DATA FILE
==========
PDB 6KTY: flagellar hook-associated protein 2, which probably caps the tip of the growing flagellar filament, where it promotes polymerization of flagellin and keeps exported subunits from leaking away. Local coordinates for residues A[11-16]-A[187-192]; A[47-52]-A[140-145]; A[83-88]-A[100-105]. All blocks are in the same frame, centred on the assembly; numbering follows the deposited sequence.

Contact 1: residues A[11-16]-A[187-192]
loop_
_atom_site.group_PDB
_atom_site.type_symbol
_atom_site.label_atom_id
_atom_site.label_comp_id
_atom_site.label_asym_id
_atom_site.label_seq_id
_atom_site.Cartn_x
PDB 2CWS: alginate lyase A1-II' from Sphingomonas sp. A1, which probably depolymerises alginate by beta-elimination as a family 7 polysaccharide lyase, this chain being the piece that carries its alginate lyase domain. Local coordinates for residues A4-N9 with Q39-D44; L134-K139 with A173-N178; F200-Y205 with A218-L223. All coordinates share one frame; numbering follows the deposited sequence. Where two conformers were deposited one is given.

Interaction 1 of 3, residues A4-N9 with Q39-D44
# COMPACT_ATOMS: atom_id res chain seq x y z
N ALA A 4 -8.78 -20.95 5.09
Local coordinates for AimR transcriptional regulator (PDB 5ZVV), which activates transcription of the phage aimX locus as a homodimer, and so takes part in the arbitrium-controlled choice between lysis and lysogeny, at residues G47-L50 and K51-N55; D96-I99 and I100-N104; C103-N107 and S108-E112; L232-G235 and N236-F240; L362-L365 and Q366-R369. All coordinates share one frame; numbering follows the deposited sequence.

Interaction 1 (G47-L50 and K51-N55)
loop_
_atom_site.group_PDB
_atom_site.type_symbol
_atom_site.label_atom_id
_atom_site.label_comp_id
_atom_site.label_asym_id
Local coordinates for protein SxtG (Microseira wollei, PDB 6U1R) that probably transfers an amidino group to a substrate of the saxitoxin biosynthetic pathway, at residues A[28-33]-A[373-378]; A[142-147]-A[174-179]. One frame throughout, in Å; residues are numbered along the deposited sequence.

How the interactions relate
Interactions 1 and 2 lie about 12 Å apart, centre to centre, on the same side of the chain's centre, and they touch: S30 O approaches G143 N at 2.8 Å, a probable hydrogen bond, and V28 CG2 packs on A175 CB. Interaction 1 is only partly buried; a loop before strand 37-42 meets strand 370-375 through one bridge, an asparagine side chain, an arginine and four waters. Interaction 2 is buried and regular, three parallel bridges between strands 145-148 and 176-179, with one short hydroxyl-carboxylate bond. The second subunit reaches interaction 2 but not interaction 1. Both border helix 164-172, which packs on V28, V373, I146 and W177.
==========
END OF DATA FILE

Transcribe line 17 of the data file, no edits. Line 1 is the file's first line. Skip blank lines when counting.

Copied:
loop_